I can only think that that 600 million+ per copy for the LCS could have bought 3-4 customised Norwegian Skjolds each or a couple of JSVs, which actually do have the space for modular weapons. Either would be better than the LCS.

  2. Andrew says:

    Part 2
    While the Type 23 has no mine hunting capability it could be argued that niether does the LCS for the forseeable future until a new class of swimming mine hunting robot is designed. Whats more the Type 23 can perform all its roles without having to require a change in mission modules.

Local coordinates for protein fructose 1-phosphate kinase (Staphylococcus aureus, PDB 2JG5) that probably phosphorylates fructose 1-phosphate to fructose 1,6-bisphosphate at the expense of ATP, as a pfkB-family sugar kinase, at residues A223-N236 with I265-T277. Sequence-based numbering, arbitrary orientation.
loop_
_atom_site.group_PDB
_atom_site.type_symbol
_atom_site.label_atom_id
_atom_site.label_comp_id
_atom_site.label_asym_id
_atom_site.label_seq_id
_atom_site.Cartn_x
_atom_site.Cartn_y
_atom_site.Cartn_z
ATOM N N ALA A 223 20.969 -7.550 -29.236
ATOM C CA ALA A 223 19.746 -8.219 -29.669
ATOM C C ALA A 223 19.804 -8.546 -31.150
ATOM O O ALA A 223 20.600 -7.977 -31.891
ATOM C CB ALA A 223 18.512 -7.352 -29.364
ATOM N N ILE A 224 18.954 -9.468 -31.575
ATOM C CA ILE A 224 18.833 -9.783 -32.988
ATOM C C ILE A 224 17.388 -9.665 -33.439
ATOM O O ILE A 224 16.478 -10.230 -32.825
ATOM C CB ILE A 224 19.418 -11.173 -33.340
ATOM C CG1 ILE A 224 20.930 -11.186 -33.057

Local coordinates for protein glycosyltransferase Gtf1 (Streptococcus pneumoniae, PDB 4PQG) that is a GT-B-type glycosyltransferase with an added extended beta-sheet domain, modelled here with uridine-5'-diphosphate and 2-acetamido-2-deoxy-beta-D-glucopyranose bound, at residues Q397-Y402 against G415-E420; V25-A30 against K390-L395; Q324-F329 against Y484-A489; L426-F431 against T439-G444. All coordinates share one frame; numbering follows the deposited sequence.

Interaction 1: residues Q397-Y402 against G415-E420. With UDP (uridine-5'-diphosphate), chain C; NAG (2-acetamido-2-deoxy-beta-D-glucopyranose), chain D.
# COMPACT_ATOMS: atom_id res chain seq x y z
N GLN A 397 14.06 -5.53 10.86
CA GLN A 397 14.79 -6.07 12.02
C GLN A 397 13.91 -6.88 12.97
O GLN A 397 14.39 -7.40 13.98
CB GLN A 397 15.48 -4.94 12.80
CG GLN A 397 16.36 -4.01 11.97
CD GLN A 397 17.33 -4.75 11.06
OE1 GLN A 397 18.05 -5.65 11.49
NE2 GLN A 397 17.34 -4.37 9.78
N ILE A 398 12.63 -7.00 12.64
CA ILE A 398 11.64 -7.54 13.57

3. […] The ships are also vulnerable to submarines in coastal waters, lacking an on-board torpedo capability, and even the meagre ASW mission package will not be ready until 2018. Also, like all US Navy ships, they lack what any ship more likely would require for littoral ASW operations- an anti-submarine mortar like the Swedish ASW-601, or preferably, a comprehensive rocket-based underwater self-defence system like the Russian Udav-1. For more on the LCS, see this article. […]